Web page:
I am pretty convinced teachers are magicians. Somehow, teachers have this amazing ability to squeeze 80+ hours of work into a 40 hour work week. Teachers are always being asked to take on more. To squeeze more into their already overly-scheduled schedules and multi-task more efficiently than it has ever been done before.
So, the first time my principal asked me to head up our school’s writing committee, I said “Yes”. Did I really have the option to turn it down? I guess so, but what would be the consequences of that decision? Since we had just jumped into a new writing curriculum without any teacher training, I knew that someone had to take on this leadership role. I was a new mom (of twins!) and only working part-time as a way to balance things while still holding down a career. So to say that I was already busy would be an understatement. But, I also knew that I was one of only two teachers in my district who had been formally trained in implementing this curriculum. My colleagues needed me and whatever guidance I could provide. After a conversation with my principal, I agreed to do it.
As we always tell our students – we learn from our mistakes. It was from the mistakes I made during this process that I learned what to do the next time I was asked to take on more. Most importantly, I learned how to make the most out of the time I chose to dedicate to those tasks that extended beyond my classroom walls.
Ask the Right Questions
When I said “yes”, I had no idea what this position entailed. I didn’t ask the right questions to elicit the right answers. Looking back, asking questions like, “How many hours of my work week will I need to set aside to focus on this position?” and “What are the specific expectations of this new role?” would have provided some clarity.
And one topic we haven’t even discussed yet: Compensation. As teachers, we are incredibly selfless. We give away our time without even thinking we could potentially get paid for it. So, why not ask! I was not compensated for the time I gave, but learned a few years later that several others in similar roles were. What had they done differently? They asked. It doesn’t hurt to try, and in the end, asking emphasizes the fact that your time is valuable.
If you are already feeling overwhelmed by your workload, can you mentally afford to add more? I was finding myself at work into the late hours of the night on several occasions. At that point in my career, given my busy home life, I should’ve been honest with myself and my administrator about my concerns before I agreed to do it.
And, let’s be honest (since we are on the topic), teachers are always busy! It is always a good idea to remind your administrators of other obligations you have. The more transparent you can be, the better off all will be in the end.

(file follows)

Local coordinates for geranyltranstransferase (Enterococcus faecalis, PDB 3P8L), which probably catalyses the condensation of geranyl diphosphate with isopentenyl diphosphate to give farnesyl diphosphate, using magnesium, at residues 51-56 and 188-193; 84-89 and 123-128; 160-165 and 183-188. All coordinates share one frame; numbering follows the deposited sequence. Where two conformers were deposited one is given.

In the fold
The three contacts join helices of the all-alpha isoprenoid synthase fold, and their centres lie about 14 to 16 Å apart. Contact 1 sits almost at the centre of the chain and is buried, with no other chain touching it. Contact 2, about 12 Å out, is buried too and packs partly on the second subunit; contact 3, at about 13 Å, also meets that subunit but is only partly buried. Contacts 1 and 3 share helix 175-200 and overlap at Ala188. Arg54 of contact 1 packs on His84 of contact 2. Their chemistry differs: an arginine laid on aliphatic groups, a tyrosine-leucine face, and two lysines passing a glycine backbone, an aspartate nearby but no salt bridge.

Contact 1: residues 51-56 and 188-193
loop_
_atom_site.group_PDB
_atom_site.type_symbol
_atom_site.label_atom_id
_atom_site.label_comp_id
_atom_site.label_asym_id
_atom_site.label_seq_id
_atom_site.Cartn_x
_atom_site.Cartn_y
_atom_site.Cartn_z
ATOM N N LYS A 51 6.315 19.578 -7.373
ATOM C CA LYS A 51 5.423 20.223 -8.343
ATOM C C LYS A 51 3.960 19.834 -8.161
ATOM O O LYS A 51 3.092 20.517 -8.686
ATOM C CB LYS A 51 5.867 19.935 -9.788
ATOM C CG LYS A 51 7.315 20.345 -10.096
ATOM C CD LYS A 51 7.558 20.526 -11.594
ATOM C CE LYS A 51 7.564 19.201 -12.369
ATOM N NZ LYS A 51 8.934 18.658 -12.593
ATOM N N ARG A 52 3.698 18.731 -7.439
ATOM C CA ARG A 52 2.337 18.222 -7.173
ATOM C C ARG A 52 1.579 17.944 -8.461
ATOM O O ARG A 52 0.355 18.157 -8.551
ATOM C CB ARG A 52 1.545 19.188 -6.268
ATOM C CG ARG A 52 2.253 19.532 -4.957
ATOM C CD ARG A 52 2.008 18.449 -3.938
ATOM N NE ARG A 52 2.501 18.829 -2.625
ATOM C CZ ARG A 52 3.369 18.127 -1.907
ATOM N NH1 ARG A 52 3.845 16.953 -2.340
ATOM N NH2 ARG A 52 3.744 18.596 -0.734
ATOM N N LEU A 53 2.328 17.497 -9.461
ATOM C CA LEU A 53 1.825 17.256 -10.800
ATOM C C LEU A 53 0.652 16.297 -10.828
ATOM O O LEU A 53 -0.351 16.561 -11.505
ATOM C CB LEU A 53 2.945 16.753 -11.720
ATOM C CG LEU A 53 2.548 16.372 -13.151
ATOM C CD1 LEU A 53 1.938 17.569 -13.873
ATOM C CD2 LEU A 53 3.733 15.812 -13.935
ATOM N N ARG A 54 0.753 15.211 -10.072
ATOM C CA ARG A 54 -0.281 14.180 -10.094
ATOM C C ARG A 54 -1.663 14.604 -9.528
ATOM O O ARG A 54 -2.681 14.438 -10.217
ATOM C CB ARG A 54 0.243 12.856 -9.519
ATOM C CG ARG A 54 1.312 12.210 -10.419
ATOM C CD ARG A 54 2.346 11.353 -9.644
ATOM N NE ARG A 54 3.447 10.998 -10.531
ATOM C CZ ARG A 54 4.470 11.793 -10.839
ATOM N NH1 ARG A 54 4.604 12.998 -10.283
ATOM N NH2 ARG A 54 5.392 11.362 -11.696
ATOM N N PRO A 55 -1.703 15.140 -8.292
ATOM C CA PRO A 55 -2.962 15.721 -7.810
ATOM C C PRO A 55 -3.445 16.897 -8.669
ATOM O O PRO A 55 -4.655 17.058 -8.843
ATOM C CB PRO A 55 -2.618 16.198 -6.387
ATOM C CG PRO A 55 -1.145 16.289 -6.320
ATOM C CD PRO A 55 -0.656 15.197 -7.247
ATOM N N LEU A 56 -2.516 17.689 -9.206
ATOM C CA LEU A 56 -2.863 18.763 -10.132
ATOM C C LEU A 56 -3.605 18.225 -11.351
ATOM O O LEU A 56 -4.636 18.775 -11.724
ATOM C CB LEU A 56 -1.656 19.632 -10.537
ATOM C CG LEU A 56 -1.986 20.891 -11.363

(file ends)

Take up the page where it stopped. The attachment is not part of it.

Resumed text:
Stick to a Schedule, No More and No Less
Once you are able to identify the amount of time this new endeavor requires, set aside specific days and times that you will devote solely to this task. It sounds simple, but with a million things already on your calendar, it can prove to be quite difficult to stick to this protocol. I used to set a timer in my classroom and once that timer went off, I stopped that specific task and moved onto the next. This helped me focus solely on the task at hand while also getting me home to my family at a reasonable time.
Set Realistic Expectations
One thing that I learned right away was to set goals for myself and others that were clear and attainable. To say that I would get every teacher on board with this new curriculum and motivate them to change their old ways (I really did think I could do this!) would make even the most optimistic people hesitate a bit. I realized that in order to be both effective and efficient, I had to BE REAL. Both with myself as well as those I was working with. I will go into this further in a future blog, so for now, let’s keep it simple:
- Bend, Don’t Break
- Encourage the Work
- Reflect on the Process
- Engage with Purpose
- Advocate when necessary
As teachers, we want nothing more than to meet the needs of our students, our school, and our teaching community. We understand that this sometimes means committing to more than just the work we do in our classrooms. Since we don’t have a magic wand to make this happen, if we can ask the right questions, be honest, stick to a schedule, and set realistic expectations, we will continue to make magic happen through our teaching and leadership each and every day — and hopefully, enjoy the process along the way!